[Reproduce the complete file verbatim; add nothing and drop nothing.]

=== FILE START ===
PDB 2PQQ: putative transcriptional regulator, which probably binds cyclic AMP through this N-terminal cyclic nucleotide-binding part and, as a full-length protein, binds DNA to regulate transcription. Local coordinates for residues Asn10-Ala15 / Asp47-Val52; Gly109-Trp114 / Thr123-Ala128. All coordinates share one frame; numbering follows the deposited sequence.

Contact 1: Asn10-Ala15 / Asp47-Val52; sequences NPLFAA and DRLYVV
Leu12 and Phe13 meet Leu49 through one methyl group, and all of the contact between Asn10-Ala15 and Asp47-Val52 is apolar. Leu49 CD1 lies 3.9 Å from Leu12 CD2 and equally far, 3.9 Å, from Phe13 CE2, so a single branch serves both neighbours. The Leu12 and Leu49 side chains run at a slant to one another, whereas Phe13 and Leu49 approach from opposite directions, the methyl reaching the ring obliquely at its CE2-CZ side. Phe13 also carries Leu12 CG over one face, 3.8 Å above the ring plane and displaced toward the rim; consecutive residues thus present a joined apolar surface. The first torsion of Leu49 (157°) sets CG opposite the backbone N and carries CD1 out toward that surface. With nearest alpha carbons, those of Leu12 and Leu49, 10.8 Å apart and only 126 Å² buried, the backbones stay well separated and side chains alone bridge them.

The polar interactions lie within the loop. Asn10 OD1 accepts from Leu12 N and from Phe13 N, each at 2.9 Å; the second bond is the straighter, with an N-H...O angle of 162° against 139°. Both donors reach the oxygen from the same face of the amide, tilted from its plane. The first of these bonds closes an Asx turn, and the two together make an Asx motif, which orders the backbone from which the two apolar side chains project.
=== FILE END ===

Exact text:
PDB 2PQQ: putative transcriptional regulator, which probably binds cyclic AMP through this N-terminal cyclic nucleotide-binding part and, as a full-length protein, binds DNA to regulate transcription. Local coordinates for residues Asn10-Ala15 / Asp47-Val52; Gly109-Trp114 / Thr123-Ala128. All coordinates share one frame; numbering follows the deposited sequence.

Contact 1: Asn10-Ala15 / Asp47-Val52; sequences NPLFAA and DRLYVV
Leu12 and Phe13 meet Leu49 through one methyl group, and all of the contact between Asn10-Ala15 and Asp47-Val52 is apolar. Leu49 CD1 lies 3.9 Å from Leu12 CD2 and equally far, 3.9 Å, from Phe13 CE2, so a single branch serves both neighbours. The Leu12 and Leu49 side chains run at a slant to one another, whereas Phe13 and Leu49 approach from opposite directions, the methyl reaching the ring obliquely at its CE2-CZ side. Phe13 also carries Leu12 CG over one face, 3.8 Å above the ring plane and displaced toward the rim; consecutive residues thus present a joined apolar surface. The first torsion of Leu49 (157°) sets CG opposite the backbone N and carries CD1 out toward that surface. With nearest alpha carbons, those of Leu12 and Leu49, 10.8 Å apart and only 126 Å² buried, the backbones stay well separated and side chains alone bridge them.

The polar interactions lie within the loop. Asn10 OD1 accepts from Leu12 N and from Phe13 N, each at 2.9 Å; the second bond is the straighter, with an N-H...O angle of 162° against 139°. Both donors reach the oxygen from the same face of the amide, tilted from its plane. The first of these bonds closes an Asx turn, and the two together make an Asx motif, which orders the backbone from which the two apolar side chains project.